Effect of glucose-lowering therapies on heart failure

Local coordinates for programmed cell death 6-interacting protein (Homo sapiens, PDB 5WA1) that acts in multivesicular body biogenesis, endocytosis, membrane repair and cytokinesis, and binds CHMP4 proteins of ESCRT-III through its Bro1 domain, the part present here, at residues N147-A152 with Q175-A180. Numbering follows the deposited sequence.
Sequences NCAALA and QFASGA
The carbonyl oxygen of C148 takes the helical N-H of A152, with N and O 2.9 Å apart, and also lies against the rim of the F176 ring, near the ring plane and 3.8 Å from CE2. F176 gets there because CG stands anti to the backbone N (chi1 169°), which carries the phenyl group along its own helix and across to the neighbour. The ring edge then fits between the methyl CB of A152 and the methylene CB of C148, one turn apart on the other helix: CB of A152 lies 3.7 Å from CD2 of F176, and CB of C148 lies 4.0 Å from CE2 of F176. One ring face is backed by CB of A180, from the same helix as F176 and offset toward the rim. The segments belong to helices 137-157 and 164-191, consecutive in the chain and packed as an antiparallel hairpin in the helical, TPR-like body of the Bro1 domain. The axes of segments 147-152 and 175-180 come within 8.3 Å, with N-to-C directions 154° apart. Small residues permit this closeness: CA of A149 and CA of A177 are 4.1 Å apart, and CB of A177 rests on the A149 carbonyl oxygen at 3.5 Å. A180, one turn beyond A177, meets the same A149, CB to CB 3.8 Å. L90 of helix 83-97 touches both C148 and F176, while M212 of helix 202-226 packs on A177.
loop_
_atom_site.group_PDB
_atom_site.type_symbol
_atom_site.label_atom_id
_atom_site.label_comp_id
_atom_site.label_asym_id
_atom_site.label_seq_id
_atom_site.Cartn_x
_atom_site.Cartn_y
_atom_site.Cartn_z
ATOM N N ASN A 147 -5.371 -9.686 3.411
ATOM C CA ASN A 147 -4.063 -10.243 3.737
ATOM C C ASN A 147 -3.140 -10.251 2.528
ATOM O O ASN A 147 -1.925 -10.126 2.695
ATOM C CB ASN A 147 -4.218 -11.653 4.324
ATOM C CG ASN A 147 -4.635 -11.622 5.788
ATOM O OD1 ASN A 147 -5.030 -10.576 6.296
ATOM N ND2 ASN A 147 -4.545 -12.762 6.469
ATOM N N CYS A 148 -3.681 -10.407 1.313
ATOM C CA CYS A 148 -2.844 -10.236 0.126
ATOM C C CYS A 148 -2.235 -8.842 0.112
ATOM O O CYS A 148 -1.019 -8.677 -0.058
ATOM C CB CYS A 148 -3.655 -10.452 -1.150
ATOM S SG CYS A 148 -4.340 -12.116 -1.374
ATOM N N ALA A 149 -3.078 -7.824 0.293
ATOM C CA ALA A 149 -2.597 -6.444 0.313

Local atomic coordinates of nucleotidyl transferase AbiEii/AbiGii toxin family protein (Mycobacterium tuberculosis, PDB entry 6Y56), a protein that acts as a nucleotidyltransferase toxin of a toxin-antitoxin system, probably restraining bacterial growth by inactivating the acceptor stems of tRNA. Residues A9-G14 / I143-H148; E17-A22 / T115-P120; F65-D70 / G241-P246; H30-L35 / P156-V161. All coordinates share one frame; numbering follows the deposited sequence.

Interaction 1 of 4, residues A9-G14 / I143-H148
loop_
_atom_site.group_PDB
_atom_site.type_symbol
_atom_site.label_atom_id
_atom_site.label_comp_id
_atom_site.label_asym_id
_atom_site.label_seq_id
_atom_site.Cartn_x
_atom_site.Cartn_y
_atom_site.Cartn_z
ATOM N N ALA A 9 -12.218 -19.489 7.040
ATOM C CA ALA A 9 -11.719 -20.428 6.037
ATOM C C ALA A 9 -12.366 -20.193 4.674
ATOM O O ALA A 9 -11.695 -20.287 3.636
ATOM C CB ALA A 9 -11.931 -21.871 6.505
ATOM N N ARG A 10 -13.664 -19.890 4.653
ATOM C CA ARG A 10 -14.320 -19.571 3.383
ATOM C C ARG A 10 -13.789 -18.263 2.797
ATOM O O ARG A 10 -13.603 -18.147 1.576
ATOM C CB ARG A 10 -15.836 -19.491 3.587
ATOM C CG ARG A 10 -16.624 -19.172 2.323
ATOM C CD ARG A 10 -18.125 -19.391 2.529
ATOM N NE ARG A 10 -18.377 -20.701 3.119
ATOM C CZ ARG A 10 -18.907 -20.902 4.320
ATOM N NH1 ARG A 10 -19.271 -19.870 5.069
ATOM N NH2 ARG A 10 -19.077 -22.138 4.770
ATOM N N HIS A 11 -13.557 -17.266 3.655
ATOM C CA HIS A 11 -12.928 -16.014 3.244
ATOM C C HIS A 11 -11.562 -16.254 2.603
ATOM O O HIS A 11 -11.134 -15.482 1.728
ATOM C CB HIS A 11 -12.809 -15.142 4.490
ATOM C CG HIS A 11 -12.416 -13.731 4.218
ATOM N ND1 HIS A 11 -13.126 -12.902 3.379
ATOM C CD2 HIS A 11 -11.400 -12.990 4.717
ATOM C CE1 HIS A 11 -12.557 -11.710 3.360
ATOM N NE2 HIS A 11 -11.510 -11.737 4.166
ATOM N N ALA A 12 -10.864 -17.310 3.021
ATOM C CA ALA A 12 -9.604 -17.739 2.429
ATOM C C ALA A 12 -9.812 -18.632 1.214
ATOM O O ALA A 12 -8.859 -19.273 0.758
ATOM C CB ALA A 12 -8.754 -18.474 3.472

Heart failure is one of the most common comorbidities of diabetes mellitus. Glucose-lowering therapies that can prevent heart failure or improve outcomes in patients with established heart failure are of critical importance among those with type 2 diabetes. Several types of glucose-lowering drugs have been assessed in this setting. Metformin has been shown to modestly improve the outcomes of patients with heart failure, whereas the effect of insulin in those with established heart failure is less clear. The effect of sulfonylureas on improving heart failure is controversial; observational reports have suggested that they are harmful in these patients, but these data have not been confirmed in randomized, controlled trials. Thiazolidinediones are contraindicated in patients with established heart failure and have also been known to cause heart failure. Furthermore, certain dipeptidyl peptidase 4 inhibitors seem to increase heart failure hospitalization. The effects of glucagon-like peptide 1 receptor agonists might differ in patients with or without established heart failure, particularly those with decompensated heart failure with a reduced ejection fraction. However, perhaps the most important finding has been that sodium/glucose cotransporter 2 (SGLT2; also known as SLC5A2) inhibitors reduce heart failure hospitalizations and, in the case of empagliflozin, markedly reduce the rate of cardiovascular death. Given the known neutral (or even harmful) effects of other glucose-lowering drugs on heart failure outcomes, SGLT2 inhibitors might well be considered the drug class of choice in patients with diabetes and heart failure, or in those at high risk of developing heart failure.